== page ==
Archive for the ‘Wallingford’ Category

Choate Rosemary Hall: Memorial House (1921)

Saturday, August 12th, 2017 Posted in Colonial Revival, Schools, Wallingford | No Comments »

Memorial House is a large Georgian Revival dormitory building on the campus of Choate Rosemary Hall in Wallingford. Completed in 1921, it was dedicated to the memory of the fifteen Choate boys who had fallen in the First World War. In 2014, new stair railings and new balustrade and columns for the entry portico were added in front of the building to mark the centennial of the war’s beginning. Memorial Hall was designed by Francis Waterman to be a mirror image of Hill House, which he had designed for the Choate campus a decade earlier.

Choate Rosemary Hall: Hill House (1911)

Friday, August 11th, 2017 Posted in Colonial Revival, Schools, Wallingford | No Comments »

In 1908, George St John became headmaster of The Choate School in Wallingford. During his forty-year tenure, he oversaw a massive expansion of the school’s campus, which featured the erection of several large red brick Georgian Revival institutional buildings. The first of these was Hill House, completed in 1911. Designed by Francis Waterman, it set the style for the growing campus. The building was extended on the south side with the construction of the original Hill House Dining Hall in 1913-1914. Over the years, additional structures have been attached to Hill House, which remains at the heart of the Choate campus.

Seymour St. John Chapel (1924)

Sunday, July 2nd, 2017 Posted in Churches, Collegiate, Colonial Revival, Wallingford | No Comments »

On the campus of Choate Rosemary Hall in Wallingford is the Seymour St. John Chapel, built in 1924. Designed by noted collegiate and ecclesiastical architect Ralph Adams Cram, it was originally named St. Andrew Chapel. In 1998, it was renamed in honor of Rev. Seymour St. John (1912-2006), who served as the school’s headmaster from 1947 to 1973. Over a decade ago the Chapel underwent a major renovation. In addition to repairs and updates to the building, the clock tower’s 10-bell Meneely Bell Co. Chime was also extensively restored and reconnected to the Chapel’s original Seth Thomas clock.

Wallingford Grange Hall (1933)

Friday, June 30th, 2017 Posted in Greek Revival, Organizations, Wallingford | No Comments »

In 1885, William Ellsworth Hall, a pioneering orchard-owner in Wallingford, together with thirty-one others, established Wallingford Grange No. 33. Hall was called “The Father of the Wallingford Grange” in a letter of sympathy from the Grange to his family after his death in 1920. Wallingford’s Grange Hall was built at 586 Center Street in 1933 and is still used for Grange meetings twice a month.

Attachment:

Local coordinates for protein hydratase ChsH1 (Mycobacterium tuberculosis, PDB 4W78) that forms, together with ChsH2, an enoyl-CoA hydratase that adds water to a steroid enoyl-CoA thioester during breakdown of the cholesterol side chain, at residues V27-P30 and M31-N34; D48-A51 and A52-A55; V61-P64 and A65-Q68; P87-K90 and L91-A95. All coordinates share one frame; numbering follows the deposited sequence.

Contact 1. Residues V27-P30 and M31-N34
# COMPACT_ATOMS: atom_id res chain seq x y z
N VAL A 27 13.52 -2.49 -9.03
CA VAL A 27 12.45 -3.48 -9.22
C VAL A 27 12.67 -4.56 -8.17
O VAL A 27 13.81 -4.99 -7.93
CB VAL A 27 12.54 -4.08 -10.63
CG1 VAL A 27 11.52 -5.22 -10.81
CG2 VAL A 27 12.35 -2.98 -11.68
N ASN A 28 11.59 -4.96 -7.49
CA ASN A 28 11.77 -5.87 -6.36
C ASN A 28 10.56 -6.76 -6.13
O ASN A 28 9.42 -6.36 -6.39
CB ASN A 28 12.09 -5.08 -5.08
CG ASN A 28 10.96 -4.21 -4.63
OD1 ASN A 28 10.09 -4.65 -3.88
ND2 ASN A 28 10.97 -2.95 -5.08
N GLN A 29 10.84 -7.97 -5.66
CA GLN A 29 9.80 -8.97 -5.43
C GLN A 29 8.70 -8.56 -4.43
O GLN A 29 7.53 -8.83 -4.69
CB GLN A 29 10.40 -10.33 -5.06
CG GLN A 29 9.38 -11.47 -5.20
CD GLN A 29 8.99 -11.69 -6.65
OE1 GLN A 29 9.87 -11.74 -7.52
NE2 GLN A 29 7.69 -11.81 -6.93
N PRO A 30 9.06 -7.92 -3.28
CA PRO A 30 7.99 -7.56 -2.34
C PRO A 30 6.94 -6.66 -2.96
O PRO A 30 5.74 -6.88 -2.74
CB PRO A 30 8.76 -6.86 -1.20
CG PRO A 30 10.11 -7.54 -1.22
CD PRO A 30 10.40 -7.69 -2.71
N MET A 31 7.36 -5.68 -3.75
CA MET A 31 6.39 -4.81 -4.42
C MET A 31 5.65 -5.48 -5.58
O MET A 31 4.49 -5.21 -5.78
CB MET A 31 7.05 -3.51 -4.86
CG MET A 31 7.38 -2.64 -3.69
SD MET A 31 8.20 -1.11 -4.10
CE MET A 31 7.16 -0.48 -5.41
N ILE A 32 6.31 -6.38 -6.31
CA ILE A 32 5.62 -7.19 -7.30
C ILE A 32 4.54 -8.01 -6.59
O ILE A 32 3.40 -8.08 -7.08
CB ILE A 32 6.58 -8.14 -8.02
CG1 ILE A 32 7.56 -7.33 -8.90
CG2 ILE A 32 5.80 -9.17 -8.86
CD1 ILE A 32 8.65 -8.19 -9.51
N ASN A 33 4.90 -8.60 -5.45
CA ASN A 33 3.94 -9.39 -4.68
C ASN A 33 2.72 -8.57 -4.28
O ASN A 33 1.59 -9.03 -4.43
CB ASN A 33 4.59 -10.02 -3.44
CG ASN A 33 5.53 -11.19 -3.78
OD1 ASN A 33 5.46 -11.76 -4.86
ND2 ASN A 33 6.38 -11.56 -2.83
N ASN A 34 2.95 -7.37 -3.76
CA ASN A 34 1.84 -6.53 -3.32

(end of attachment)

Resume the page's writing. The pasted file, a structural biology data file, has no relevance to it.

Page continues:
St. Casimir’s Polish National Church (1916)

Sunday, June 4th, 2017 Posted in Churches, Gothic, Wallingford | No Comments »

St. Casimir’s Church, located at 240 Quinnipiac Street in Wallingford, was established in 1914. The church affiliated with the Polish National Catholic Church in October, 1916 and soon erected a wood-frame church at the corner of Prospect and Quinnipiac Streets. A fire in 1945 destroyed the original steeple and floor-to-ceiling pipe organ. Some years later the exterior of the building was bricked.

Thaddeus Cook House (1758)

Wednesday, May 31st, 2017 Posted in Colonial, Houses, Wallingford | No Comments »

The large house at 1640 Tuttle Avenue in Wallingford was built in 1758 by Col. Thaddeus Cook (1728-1800). As related in Charles Henry Stanley Davis’ History of Wallingford, Conn (1870), Thaddeus Cook

was born in that part of the town now embraced in the township of Cheshire. On the breaking out of the war of the Revolution he entered into the service of his country; was made Colonel of his regiment, and was under the command of Gen. Gates during the memorable battle at Saratoga in 1777, and greatly distinguished himself as a brave and skillful officer. He died in Wallingford, Feb. 28, 1800, aged 72 years.

The Colonel’s Orderly Book, which preserves a notable order from Gen. Benedict Arnold, is in the collections of the American Antiquarian Society in Worcester, Mass. Thaddeus’ grandfather, Samuel Cook, was one of the original settlers of Wallingford and the family owned a large amount of property in town, which extended into what would become the town of Cheshire. Cook Hill Road is named for the family.

Theophilus Jones House (1740)

Tuesday, May 2nd, 2017 Posted in Colonial, Houses, Wallingford | No Comments »

Theophilus Jones (1690-1781) moved to Wallingford in 1711. He built up his farm property and c. 1740 built a house on Cook Hill, in the southwest corner of town, now 40 Jones Road. His son, Theophilus Jones, Jr. (1723-1815), continued to amass land and was one of the few residents of Wallingford who owned slaves. Three more generations of this wealthy family would farm the property until it was turned over to tenant farmers and then eventually sold in 1914. It continued as a dairy farm until 1937, when it was acquired by Charles F. Montgomery (1910-1978), a leading authority on American decorative arts. He undertook the restoration of the house and lived there until 1950, when he left Wallingford to become a curator at the Henry Francis du Pont Winterthur Museum in Delaware. He was appointed the museum’s director in 1954. In addition to the Jones House itself, the site in Wallingford has a number of outbuildings, including a woodshed and a barn, carpentry shop, carriage house and cider mill complex, all original to the farm. There’s also an icehouse and a pigeon house, moved to the property by Montgomery from Middletown.